The workshop manual is available for download ( see wiki section of the forum). That says that if a good battery is allowed to discharge to 12 volts and the engine is then revved to 5000 rpm a current of greater than 20 amps should be possible. More importantly if you do not have an inductive type of ammeter the voltage under normal charging conditions should be around 14.5 volts. You do need to know that the battery is good because a bad battery can give all kinds of strange readings.
The normal charging voltage is ard 14.6v.there was a time i forgot to off the bike for like 5 hrs.the next day,she was able to start up just fine but the charging voltage while on the move was showing only 12 plus vollt.
After running for quite a while on the next day,the voltage was able to return to normal by the following day.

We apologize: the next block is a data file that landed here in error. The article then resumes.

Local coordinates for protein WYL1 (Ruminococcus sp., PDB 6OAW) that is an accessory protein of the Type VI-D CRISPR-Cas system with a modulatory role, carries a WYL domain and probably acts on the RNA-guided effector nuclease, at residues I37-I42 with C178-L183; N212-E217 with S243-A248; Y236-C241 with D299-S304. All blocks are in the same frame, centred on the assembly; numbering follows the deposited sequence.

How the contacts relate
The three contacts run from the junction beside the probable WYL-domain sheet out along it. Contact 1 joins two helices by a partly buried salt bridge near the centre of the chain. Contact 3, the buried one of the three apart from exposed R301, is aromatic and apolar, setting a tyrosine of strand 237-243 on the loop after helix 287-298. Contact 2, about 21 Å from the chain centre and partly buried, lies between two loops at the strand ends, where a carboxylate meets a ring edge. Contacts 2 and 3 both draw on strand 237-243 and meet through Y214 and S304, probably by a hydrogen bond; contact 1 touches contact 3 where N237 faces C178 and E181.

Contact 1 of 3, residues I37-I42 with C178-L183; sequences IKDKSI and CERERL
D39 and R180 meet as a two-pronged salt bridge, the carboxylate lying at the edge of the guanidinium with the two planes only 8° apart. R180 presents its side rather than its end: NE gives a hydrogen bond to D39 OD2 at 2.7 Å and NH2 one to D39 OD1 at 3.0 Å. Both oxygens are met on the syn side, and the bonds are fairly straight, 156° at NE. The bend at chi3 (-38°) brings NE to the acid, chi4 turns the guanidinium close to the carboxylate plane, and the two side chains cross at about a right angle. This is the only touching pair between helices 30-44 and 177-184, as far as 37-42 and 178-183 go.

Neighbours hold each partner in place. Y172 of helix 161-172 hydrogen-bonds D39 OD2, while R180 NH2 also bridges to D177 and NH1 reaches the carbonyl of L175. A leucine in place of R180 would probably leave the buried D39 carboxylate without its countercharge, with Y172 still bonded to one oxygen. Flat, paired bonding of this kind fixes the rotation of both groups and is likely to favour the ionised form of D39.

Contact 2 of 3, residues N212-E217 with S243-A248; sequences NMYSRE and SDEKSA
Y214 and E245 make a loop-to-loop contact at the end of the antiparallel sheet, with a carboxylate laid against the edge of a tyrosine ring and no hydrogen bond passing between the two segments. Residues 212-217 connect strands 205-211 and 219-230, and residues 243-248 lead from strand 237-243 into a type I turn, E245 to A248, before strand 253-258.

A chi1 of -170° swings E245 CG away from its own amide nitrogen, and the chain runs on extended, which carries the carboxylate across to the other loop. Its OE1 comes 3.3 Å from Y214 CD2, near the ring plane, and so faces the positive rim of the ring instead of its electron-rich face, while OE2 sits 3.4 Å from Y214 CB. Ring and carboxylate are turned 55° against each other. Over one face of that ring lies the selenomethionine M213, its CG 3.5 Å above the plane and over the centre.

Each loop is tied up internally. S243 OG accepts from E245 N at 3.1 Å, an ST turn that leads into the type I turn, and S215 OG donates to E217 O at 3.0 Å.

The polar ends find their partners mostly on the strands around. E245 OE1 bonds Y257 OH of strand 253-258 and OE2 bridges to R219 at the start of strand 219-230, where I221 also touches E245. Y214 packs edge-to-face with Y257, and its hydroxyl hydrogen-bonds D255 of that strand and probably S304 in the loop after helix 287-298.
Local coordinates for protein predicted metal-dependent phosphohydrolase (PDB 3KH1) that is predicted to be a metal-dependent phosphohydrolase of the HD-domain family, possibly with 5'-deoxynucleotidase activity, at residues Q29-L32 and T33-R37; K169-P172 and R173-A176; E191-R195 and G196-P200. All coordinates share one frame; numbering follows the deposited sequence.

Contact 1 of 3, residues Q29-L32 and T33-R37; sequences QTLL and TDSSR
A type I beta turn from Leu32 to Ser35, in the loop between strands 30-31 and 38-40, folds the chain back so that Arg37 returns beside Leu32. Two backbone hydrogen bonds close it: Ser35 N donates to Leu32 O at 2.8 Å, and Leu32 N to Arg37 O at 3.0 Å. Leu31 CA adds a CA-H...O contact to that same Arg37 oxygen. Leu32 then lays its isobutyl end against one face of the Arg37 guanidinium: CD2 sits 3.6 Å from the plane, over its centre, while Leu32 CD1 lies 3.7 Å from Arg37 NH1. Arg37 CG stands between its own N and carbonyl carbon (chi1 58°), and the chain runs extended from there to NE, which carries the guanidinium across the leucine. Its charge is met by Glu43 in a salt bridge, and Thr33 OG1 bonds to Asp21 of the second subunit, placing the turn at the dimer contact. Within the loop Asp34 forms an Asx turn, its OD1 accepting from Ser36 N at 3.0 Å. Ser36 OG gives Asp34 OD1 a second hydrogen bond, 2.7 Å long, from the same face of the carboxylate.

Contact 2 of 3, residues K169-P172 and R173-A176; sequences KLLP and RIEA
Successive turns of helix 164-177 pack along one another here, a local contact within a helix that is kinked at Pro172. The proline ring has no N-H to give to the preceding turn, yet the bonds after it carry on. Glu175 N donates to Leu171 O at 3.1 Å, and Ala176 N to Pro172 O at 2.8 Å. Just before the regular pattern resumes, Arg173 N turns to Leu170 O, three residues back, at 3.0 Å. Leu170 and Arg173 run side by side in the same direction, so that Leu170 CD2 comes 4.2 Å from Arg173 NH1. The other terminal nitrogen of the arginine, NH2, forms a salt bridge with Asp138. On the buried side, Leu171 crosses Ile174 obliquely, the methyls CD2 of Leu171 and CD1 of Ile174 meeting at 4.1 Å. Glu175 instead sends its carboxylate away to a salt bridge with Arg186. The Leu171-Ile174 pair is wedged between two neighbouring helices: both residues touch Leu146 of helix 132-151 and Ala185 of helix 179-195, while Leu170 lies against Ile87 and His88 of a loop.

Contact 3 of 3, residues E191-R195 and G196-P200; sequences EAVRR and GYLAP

I purchased the Expensive Earth-X 36 Amp Battery.
Worked great for 2 winters, plenty power to spare when running heated gear even though the charging system could not keep up with the load.
The MP3/250 is terrible, the MP3/500 is much better but both lack the ability to support Pants, Jacket, Gloves that are heated... (I use Tourmaster.)
The battery would eventually recharge going at faster speeds.
Then when it died...
The Warranty, and adjustment of the price for replacement, it was just not worth it. I purchased 1 for each of my bikes, they all went out in 2 years or less.
For the past 2 years, I keep a standard Motobatt battery installed.
Then when I plan on using heated gear, I plug in a second Motobatt battery to double the amperage with a "Y Cable" I made. Works like a champ...
The Spare battery... only used in the Winter, comes in handy if your Primary Fails. Just install that one, buy another Motobatt...
So its a cheap way to go from 14 Amps to 28 Amps...
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